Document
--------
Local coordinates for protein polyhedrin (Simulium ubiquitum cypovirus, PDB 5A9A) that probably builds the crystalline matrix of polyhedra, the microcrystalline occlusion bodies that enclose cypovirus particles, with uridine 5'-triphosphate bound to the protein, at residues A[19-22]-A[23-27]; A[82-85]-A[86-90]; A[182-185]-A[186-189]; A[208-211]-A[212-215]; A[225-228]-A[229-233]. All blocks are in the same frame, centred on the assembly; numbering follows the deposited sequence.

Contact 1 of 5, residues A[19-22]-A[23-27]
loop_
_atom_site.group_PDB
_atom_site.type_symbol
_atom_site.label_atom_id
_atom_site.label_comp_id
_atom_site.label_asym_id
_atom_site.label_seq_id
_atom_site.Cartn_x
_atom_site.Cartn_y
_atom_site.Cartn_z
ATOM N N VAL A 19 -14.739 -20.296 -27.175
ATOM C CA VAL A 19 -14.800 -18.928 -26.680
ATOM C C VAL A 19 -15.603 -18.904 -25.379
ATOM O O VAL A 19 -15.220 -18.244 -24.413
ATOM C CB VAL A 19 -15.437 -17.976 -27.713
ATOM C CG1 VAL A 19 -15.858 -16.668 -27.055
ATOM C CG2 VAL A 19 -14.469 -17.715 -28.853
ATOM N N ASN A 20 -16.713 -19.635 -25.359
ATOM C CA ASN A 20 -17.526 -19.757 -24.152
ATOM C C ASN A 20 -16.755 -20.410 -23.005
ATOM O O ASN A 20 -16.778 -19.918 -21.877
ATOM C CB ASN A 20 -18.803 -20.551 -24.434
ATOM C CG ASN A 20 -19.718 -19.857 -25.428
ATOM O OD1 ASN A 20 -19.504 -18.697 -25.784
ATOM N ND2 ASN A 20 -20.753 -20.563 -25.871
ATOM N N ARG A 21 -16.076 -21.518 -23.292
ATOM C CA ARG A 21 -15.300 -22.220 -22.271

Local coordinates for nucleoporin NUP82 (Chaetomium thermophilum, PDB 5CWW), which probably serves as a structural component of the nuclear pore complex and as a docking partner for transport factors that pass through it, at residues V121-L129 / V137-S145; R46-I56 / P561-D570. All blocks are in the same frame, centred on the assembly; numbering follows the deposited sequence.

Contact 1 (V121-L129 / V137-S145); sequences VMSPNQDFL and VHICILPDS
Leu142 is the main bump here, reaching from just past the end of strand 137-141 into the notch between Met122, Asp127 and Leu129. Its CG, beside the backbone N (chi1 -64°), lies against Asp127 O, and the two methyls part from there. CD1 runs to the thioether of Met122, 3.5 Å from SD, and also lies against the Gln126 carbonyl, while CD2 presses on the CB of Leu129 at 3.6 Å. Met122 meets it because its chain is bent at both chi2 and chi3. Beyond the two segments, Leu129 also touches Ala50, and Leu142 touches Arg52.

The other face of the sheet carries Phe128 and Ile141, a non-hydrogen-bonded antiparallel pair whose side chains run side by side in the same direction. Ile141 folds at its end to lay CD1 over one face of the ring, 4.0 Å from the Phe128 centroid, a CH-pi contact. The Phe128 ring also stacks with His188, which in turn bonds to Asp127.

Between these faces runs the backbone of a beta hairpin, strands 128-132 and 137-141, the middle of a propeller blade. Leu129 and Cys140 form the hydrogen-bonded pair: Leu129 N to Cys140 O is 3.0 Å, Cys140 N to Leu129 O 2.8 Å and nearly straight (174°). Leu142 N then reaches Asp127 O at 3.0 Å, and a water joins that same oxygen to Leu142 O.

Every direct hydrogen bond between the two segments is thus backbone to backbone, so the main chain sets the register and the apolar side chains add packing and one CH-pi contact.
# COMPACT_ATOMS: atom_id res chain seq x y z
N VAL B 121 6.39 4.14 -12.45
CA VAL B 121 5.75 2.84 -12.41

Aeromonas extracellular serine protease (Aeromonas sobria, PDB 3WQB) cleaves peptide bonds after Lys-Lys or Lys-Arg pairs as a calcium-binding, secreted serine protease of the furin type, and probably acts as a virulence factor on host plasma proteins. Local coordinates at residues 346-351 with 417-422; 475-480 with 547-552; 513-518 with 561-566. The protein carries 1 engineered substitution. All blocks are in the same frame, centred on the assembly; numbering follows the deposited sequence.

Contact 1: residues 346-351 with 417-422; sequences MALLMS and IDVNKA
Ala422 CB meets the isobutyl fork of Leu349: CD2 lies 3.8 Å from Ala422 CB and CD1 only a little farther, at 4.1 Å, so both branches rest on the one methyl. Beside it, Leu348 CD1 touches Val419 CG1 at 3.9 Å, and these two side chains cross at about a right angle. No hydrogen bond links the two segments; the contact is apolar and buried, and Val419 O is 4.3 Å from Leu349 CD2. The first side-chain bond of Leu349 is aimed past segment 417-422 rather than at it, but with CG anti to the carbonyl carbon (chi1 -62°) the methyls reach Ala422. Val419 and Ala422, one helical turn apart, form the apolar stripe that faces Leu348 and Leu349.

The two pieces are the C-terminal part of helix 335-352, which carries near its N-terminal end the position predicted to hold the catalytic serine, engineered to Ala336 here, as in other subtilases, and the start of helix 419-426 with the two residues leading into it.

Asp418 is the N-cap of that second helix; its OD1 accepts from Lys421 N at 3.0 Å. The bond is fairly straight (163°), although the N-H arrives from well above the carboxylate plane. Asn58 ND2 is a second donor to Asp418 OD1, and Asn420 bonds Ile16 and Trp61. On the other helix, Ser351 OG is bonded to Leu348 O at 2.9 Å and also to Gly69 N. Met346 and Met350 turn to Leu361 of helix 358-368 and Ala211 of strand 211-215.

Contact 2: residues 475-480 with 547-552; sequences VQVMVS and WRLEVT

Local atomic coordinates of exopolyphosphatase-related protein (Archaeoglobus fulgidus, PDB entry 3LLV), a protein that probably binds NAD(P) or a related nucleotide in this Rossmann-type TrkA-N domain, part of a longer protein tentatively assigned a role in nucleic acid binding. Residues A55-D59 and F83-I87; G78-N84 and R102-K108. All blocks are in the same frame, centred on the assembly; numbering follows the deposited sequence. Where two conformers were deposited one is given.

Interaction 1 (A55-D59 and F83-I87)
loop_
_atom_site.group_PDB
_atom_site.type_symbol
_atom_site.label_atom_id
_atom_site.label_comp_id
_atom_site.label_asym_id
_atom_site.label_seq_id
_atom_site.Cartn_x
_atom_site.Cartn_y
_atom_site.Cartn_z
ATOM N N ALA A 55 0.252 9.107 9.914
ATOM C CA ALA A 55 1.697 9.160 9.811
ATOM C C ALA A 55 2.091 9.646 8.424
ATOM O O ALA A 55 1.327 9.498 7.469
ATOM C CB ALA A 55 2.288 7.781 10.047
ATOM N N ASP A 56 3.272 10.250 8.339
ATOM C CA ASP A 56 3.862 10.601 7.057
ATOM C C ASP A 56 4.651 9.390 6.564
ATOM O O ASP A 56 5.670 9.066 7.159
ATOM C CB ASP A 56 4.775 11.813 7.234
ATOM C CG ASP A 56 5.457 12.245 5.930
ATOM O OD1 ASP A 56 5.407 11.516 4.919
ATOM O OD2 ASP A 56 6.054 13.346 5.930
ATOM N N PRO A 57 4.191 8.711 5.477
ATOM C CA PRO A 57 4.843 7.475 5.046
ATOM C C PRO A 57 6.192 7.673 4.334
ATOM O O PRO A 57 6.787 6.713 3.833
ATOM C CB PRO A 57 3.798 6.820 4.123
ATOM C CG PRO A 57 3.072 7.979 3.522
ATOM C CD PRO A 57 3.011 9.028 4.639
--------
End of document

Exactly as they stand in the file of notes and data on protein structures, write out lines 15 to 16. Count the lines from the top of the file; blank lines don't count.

ATOM C C VAL A 19 -15.603 -18.904 -25.379
ATOM O O VAL A 19 -15.220 -18.244 -24.413